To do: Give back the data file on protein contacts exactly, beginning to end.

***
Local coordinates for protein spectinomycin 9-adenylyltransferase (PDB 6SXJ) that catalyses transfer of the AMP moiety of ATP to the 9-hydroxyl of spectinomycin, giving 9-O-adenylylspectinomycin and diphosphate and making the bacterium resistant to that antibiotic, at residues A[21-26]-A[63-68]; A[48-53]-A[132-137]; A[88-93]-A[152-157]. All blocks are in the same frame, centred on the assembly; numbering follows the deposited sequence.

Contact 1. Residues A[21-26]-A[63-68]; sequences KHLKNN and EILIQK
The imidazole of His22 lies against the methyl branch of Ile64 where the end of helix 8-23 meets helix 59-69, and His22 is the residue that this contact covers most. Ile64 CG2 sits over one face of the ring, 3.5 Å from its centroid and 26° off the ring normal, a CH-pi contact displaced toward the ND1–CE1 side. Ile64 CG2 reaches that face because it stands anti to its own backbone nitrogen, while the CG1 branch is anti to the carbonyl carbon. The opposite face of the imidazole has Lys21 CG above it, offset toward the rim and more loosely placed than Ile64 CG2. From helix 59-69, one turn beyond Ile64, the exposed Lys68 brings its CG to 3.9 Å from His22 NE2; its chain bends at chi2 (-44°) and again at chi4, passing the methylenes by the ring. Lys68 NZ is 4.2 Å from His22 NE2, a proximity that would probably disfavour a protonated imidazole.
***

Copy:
Local coordinates for protein spectinomycin 9-adenylyltransferase (PDB 6SXJ) that catalyses transfer of the AMP moiety of ATP to the 9-hydroxyl of spectinomycin, giving 9-O-adenylylspectinomycin and diphosphate and making the bacterium resistant to that antibiotic, at residues A[21-26]-A[63-68]; A[48-53]-A[132-137]; A[88-93]-A[152-157]. All blocks are in the same frame, centred on the assembly; numbering follows the deposited sequence.

Contact 1. Residues A[21-26]-A[63-68]; sequences KHLKNN and EILIQK
The imidazole of His22 lies against the methyl branch of Ile64 where the end of helix 8-23 meets helix 59-69, and His22 is the residue that this contact covers most. Ile64 CG2 sits over one face of the ring, 3.5 Å from its centroid and 26° off the ring normal, a CH-pi contact displaced toward the ND1–CE1 side. Ile64 CG2 reaches that face because it stands anti to its own backbone nitrogen, while the CG1 branch is anti to the carbonyl carbon. The opposite face of the imidazole has Lys21 CG above it, offset toward the rim and more loosely placed than Ile64 CG2. From helix 59-69, one turn beyond Ile64, the exposed Lys68 brings its CG to 3.9 Å from His22 NE2; its chain bends at chi2 (-44°) and again at chi4, passing the methylenes by the ring. Lys68 NZ is 4.2 Å from His22 NE2, a proximity that would probably disfavour a protonated imidazole.